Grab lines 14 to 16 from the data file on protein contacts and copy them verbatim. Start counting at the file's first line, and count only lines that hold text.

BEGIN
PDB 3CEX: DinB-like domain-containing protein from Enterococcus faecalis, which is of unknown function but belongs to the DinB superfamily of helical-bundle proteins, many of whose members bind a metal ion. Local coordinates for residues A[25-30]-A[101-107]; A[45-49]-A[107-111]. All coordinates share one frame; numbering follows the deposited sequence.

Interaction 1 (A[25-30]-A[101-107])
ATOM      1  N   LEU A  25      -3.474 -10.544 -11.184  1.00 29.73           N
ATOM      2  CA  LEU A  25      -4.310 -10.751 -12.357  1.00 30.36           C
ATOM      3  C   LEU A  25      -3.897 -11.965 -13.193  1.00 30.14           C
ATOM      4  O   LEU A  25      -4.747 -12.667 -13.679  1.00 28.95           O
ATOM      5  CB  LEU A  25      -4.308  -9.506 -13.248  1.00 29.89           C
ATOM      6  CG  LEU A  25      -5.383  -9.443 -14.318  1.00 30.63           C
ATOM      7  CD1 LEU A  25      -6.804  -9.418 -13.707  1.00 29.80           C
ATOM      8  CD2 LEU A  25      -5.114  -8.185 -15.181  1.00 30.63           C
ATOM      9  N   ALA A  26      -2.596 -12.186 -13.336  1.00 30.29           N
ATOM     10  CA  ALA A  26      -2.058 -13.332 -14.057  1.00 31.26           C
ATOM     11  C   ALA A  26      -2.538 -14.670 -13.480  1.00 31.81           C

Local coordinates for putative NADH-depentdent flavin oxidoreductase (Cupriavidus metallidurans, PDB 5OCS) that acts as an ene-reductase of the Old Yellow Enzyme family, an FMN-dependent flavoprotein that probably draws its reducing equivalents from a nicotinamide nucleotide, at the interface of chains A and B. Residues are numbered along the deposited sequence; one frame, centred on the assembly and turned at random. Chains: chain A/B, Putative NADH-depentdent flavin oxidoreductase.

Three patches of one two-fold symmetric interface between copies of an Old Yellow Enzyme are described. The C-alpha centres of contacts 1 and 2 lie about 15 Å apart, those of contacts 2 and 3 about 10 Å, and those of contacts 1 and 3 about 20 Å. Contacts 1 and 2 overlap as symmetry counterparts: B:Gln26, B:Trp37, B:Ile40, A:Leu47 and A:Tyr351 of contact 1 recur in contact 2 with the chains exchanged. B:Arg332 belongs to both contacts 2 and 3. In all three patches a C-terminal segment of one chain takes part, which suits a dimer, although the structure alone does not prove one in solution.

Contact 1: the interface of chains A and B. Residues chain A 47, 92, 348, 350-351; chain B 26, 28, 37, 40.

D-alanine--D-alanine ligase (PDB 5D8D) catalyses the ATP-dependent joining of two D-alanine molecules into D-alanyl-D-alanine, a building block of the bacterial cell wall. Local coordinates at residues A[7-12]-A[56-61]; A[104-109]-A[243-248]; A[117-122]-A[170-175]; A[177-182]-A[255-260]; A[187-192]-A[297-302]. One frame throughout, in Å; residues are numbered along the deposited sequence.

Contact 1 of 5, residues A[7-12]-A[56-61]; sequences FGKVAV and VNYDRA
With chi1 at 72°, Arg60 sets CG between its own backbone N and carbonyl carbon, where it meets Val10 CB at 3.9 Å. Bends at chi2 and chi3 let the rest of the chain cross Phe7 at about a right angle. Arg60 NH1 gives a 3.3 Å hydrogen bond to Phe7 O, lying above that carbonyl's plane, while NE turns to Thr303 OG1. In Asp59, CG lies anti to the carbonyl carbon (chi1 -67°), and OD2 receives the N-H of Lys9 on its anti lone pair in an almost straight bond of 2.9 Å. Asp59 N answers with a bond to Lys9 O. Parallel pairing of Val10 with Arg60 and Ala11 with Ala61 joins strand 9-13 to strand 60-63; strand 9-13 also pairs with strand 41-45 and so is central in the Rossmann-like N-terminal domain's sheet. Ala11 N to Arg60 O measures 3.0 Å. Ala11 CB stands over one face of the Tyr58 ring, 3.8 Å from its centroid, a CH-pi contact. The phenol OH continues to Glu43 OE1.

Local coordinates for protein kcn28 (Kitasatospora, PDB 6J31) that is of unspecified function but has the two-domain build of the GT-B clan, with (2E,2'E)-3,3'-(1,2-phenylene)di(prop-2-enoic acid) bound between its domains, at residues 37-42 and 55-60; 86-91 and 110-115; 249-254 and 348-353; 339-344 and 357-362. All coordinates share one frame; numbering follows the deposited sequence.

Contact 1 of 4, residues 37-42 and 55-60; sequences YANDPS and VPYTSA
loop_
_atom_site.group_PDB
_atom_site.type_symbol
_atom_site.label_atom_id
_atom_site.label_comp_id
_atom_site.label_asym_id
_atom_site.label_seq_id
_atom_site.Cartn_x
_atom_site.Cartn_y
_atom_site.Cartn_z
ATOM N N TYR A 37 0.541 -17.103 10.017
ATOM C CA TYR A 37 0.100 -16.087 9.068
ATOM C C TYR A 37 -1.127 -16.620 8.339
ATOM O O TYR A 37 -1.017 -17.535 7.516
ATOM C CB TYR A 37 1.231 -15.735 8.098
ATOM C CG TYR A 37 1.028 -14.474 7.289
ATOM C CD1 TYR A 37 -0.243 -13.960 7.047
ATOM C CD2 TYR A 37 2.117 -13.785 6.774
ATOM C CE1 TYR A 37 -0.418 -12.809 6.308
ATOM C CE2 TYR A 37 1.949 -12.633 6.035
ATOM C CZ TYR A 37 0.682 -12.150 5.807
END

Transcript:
Local coordinates for putative NADH-depentdent flavin oxidoreductase (Cupriavidus metallidurans, PDB 5OCS) that acts as an ene-reductase of the Old Yellow Enzyme family, an FMN-dependent flavoprotein that probably draws its reducing equivalents from a nicotinamide nucleotide, at the interface of chains A and B. Residues are numbered along the deposited sequence; one frame, centred on the assembly and turned at random. Chains: chain A/B, Putative NADH-depentdent flavin oxidoreductase.

Three patches of one two-fold symmetric interface between copies of an Old Yellow Enzyme are described. The C-alpha centres of contacts 1 and 2 lie about 15 Å apart, those of contacts 2 and 3 about 10 Å, and those of contacts 1 and 3 about 20 Å. Contacts 1 and 2 overlap as symmetry counterparts: B:Gln26, B:Trp37, B:Ile40, A:Leu47 and A:Tyr351 of contact 1 recur in contact 2 with the chains exchanged. B:Arg332 belongs to both contacts 2 and 3. In all three patches a C-terminal segment of one chain takes part, which suits a dimer, although the structure alone does not prove one in solution.

Contact 1: the interface of chains A and B. Residues chain A 47, 92, 348, 350-351; chain B 26, 28, 37, 40.